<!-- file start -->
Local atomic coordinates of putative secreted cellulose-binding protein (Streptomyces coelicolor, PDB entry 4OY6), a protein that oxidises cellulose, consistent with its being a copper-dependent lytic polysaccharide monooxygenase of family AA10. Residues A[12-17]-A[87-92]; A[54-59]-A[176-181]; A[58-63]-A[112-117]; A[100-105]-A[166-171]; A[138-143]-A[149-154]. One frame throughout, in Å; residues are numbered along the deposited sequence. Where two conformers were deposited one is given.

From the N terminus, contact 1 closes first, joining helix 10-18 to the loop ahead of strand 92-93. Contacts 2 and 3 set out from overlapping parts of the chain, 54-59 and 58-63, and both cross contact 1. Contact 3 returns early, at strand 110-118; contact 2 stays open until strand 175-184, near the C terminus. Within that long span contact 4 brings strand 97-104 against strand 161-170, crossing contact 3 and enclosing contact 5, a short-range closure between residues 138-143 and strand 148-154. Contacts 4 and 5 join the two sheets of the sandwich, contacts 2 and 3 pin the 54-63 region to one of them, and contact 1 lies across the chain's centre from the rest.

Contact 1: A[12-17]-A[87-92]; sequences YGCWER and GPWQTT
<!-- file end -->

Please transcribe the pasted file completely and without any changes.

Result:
Local atomic coordinates of putative secreted cellulose-binding protein (Streptomyces coelicolor, PDB entry 4OY6), a protein that oxidises cellulose, consistent with its being a copper-dependent lytic polysaccharide monooxygenase of family AA10. Residues A[12-17]-A[87-92]; A[54-59]-A[176-181]; A[58-63]-A[112-117]; A[100-105]-A[166-171]; A[138-143]-A[149-154]. One frame throughout, in Å; residues are numbered along the deposited sequence. Where two conformers were deposited one is given.

From the N terminus, contact 1 closes first, joining helix 10-18 to the loop ahead of strand 92-93. Contacts 2 and 3 set out from overlapping parts of the chain, 54-59 and 58-63, and both cross contact 1. Contact 3 returns early, at strand 110-118; contact 2 stays open until strand 175-184, near the C terminus. Within that long span contact 4 brings strand 97-104 against strand 161-170, crossing contact 3 and enclosing contact 5, a short-range closure between residues 138-143 and strand 148-154. Contacts 4 and 5 join the two sheets of the sandwich, contacts 2 and 3 pin the 54-63 region to one of them, and contact 1 lies across the chain's centre from the rest.

Contact 1: A[12-17]-A[87-92]; sequences YGCWER and GPWQTT